Mike-

We get a lot of first time posters on this forum asking if a particular rock they found is a meteorite or not. The first thing we tell them is to do a streak test to check for iron minerals like hematite,magnetite,etc. You'd be surprised how many are eliminated with that test...

Steve

That was something I noticed, too, Jim, and mentioned it in my first post. The cracks on the surface do not appear to be contraction cracks, but rather the rock itself cracking apart. This is an interesting rock and it is something I wouldn't mind looking at in person, but from the pictures we have been presented I'm more inclined to say "nice meteorwrong" than anything.

Sani, I live in southern California, too. If you ever make it out by the 210/15 interchange I'm in the area and would be happy to look at your find over a beer and slice of pizza.

In the other views where you can see the window, look around the edge....do you see any thickness indicating a fusion crust? The rock appears to be flat. I do not see uniform ablation of any kind on it's surface.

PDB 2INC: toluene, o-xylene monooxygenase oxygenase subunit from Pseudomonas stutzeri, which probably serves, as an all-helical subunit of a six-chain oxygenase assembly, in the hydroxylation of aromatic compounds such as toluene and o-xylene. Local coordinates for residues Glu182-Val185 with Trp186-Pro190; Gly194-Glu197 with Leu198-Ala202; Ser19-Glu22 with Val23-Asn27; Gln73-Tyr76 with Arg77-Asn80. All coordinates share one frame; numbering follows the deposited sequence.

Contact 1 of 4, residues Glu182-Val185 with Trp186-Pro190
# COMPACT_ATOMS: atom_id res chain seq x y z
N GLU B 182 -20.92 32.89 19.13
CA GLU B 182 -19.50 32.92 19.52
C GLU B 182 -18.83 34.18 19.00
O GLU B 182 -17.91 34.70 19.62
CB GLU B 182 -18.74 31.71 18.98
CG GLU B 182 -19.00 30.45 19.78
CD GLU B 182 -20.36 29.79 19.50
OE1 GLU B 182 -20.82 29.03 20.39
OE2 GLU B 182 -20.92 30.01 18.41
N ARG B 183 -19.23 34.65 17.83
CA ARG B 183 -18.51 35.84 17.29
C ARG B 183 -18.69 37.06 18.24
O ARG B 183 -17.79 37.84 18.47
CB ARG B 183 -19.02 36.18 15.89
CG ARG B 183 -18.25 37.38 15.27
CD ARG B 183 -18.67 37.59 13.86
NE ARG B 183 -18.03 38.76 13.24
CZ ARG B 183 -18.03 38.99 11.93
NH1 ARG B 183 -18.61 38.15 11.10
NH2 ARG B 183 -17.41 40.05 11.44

This is what I see, based on these pictures.

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NOT a meteorite. Top looks pretty good but underside reveals the truth - hematite... Those are NOT chondrules and no crust and no metal. it sticks to a magnet because thats what hematite does.... Good try though!

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The ONLY way for you to know is to send it in to a lab and have it analyzed.

There is no one that can give you an answer from a picture.

My :twocents: from viewing the pictures is NADA even a meteorite. Pictures are very tough to analyze, even if they are quality close ups, which yours aren't.

So if you really want to know if you have , 1st a genuine meteorite is do a few of the simple tests that can be done at home, then 2nd if you feel it passes these have an experienced hunter/collector view it in person and get their opinion.

BUT most important contact a university or lab that can do the proper testing /classifying on it.

Then you will be standing on solid ground. And your mind will be assured.

Not true...many of us CAN tell from a photo. Assuming of course the photo is good, and the rock isn't weathered to near nothing. HED type meteorites including Lunars and martians (without obvious crust) need Oxygen isotope abundance tests in a lab before anyone knows.... This is because they look so much like earth rocks that without crust, regmaglypts or flow lines one can't know. However, If they DO have those features then one can tell from a photo!

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Rubin you can tell from a photo if the piece in question is definitely an LL type meteorite ??? That was the topic question that was asked.